The joy of vinyl
Compact discs are handy. They're obviously compact and portable. Most of them don't skip.
I have a confession, though: I miss those spinning discs that were called "LPs," or long-play albums, that have mostly disappeared from record-store shelves.
Maybe the nostalgia for LPs is because it seemed more exciting to buy recorded music in my youth. I would rush home with my purchase, carefully remove the cellophane wrapping, and smell the sweet scent of new vinyl.
The little hiss from the speakers as the needle made contact with the album's outer grooves was the sound of anticipation; then the music began.
Album covers were big enough to display real art. Many albums had double covers to open, and inside were lyrics to read along with the music, and memorize.
When I reallly "grooved" on a song, I could pick up the needle's arm, put the needle back to the beginning of the tune, and listen to it over and over again.
A biography of the performer(s) was usually printed on the back of the album cover, so I learned tidbits about these favorite artists. I never bought fan magazines.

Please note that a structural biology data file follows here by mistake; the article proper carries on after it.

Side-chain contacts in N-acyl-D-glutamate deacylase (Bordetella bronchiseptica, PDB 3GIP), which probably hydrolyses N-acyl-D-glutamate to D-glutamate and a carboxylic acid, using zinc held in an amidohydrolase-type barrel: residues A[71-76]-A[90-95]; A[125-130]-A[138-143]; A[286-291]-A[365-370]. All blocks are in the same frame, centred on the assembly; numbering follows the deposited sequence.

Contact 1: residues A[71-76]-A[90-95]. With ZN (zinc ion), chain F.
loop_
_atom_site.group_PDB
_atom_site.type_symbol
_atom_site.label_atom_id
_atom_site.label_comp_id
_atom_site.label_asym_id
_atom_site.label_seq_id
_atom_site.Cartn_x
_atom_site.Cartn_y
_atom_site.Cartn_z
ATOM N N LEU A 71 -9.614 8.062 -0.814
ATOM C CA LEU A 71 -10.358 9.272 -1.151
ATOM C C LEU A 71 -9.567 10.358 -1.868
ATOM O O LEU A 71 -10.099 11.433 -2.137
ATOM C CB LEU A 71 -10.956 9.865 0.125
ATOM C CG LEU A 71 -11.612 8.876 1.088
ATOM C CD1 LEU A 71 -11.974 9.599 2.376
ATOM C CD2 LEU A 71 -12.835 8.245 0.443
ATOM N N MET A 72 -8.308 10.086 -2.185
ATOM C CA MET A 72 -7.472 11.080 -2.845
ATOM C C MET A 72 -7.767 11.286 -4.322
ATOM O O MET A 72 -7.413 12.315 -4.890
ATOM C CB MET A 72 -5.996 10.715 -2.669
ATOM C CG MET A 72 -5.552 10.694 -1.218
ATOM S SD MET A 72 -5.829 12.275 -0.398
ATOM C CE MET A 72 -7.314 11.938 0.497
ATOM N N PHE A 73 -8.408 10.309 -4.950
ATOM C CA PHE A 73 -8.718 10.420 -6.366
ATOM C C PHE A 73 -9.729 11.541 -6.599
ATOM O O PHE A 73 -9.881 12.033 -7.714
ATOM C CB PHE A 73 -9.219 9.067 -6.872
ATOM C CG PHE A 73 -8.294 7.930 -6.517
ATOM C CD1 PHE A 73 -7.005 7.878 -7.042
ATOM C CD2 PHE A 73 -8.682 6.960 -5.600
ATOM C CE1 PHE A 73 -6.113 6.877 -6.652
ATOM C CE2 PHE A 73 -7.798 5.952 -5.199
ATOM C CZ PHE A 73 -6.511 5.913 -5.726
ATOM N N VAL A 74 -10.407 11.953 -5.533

Ah, the days of Simon and Garfunkel, Bob Dylan, Marianne Faithful, and Crosby, Stills, Nash and Young. Folk-rock. Motown. The Beatles.
Then came the years of infamy, a black mark on the history of music: no, not disco, but eight-track tapes. Oh, horrors. They tangled. They dragged. Suddenly, voices descended three octaves and sounded like utterances of doom.
Nevertheless, the cool kids all had some kind of eight-track players in their cars. Never mind if they had to stop and deal with tape spewing from the players like spaghetti from a pasta maker, or if the machines' batteries died.
I refused to have anything to do with these afflictions on the ears and psyche of humanity.
A little later came cassettes, and for a long time, I was convinced they were just slightly different versions of eight-tracks, and not to be trusted.
Then came compact discs (CDs), just when I had finally installed a cassette player in my car. Sigh. I still drive around with a portable CD player plugged into my car's cigarette lighter, and I enjoy loading up my CD player at home.
Sometimes, though, I go to my old record player, relegated to the back room, and play some of my elderly albums. I still have the Beatles' Sgt. Pepper's Lonely Hearts Club Band and Bob Dylan's Nashville Skyline among a stack of albums that have survived the years.
I think I hear Cat Stevens' Tea for the Tillerman calling me. Catch you later.
Betsy and Jack the Brat follow me to the back room to see what I'm doing. Would you believe my little baby Jack now weighs 11 pounds? He went to the vet today for his annual.